My time at Wanderlust in Lake Tahoe this year reacquainted me with the teachings of Rod Stryker. He really stole the show for me. With a bustling, bursting schedule of hundreds of teachers, I found myself taking several classes with him. It was a chance to delve deeper into one tradition and not skim the surface, getting caught up in the frenzy of a consumer driven yoga festival.
His teachings on the use of asana to allow us to experience a full life were very concise. His integration of tantra into our modern lives is one of the most practical, insightful and far reaching I have found.
The word Tantra means “to weave.” In tantric system we can weave spiritual experience into the fabric of everyday life. According to Stryker, the goal of Tantra yoga is three-fold: to thrive, to prosper, and to tear down the wall between the spiritual world and the material world. Tantric yoga practice shows us what is blocking us from thriving, and offers techniques that will help us reveal our spiritual nature as well as ways to become more materially supported.
He proposes that each of us has our own unique dharma–who we are supposed to be in this lifetime. Rod says, “According to the Vedas, you can’t be happy with who you are unless you are doing what you are supposed to be doing. Any attempt to be other than what we are will bring unhappiness.”
Through Tantric practices we “reweave” the fabric of our consciousness to our original state so we can know what our dharma is and be the best that we can be. Rod describes it as a science of energy management. “There is no energy in your body that is not in the world,” he says. “If you can master the energy in your body, you can master the world.”
First of all we need to ask ourselves why we practice yoga. If it is to become calm, we must ask, why we want to become calm. Why do we want peace?
Rod says one of the most common reasons for coming to yoga is that it gives us a “high.” We run away from our stressful lives into a yoga class as a distraction. Through asana practice, we have reduced the symptoms of our anxieties and stresses, but we have not reshaped the causes of our stresses. We leave class feeling peaceful but as soon as we are challenged the peace is gone. The real purpose of yoga experience has to reach into our everyday lives if we are to be truly happy and fulfilled.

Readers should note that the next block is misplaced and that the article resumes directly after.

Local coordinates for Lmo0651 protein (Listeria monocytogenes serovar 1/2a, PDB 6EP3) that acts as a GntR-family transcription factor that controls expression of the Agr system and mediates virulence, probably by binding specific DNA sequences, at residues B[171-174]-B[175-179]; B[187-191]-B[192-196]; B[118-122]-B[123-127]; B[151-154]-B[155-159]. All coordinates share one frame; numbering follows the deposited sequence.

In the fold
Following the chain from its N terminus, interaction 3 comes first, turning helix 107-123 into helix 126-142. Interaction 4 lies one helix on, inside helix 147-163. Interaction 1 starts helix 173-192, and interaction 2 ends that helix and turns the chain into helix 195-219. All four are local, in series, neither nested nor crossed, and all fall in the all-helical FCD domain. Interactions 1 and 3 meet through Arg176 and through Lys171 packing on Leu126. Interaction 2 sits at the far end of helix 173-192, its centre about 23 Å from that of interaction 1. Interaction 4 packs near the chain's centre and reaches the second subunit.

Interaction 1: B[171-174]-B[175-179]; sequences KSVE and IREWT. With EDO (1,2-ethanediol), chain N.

One way we can make changes in our world is by working with the pranayama kosha, or energy body. Our responses to life are related to our energy bodies. As we go through life having experiences, we are left with Samskaras, which are impressions, or “scars,” that influence our perception and our future responses to situations. These Samskaras change the way prana flows through our bodies. Until we correct that impression, energy is blocked to a specific chakra in the energy body. Through pranayama and asana techniques practiced under the guidance of a qualified teacher, we can reopen these blockages so the prana, or energy, can again flow into the chakra.
Another element is the use of Bandhas (energetic locks) in the poses, to control or correct deficiencies in the energy body. Bandhas occur at the perineum (or just above the cervix for women), the navel, and the throat. Employing the Bandhas involves a pulling up of the perenium or cervix, a pulling in of the abdominal muscles, and a slight pulling back of the head, respectively. The fourth Bandha is holding all three.
This work can help us redirect energy in our bodies as well as our lives. We become clear and aware of where we need to direct our energy. Once we are aware of it, we can make changes. The most powerful Bandha is talking less. “Most of what you say isn’t going to make any difference,” says Rod. “Choose where you will put your energy.”
The path of yoga is paved with three things: 1) Tapas–purification and practice, 2) svadhyaya–self-study, reading spiritual texts, looking at your actions and how you are perceived in the world because that is how you are; and 3) lay at the feet of the lord the fruit of your actions.
Some resources from Rod’s Teacher Pandit Rajmani Tigunait:
At the 11th hour
The Himalayan Masters: A Living Tradition
The Four Desires: Creating a Life of Purpose, Happiness, Prosperity, and Freedom by Rod Stryker
We are the result of the accumulated choices we’ve made in the past. We have the ability to direct our energies to create positive changes for our future.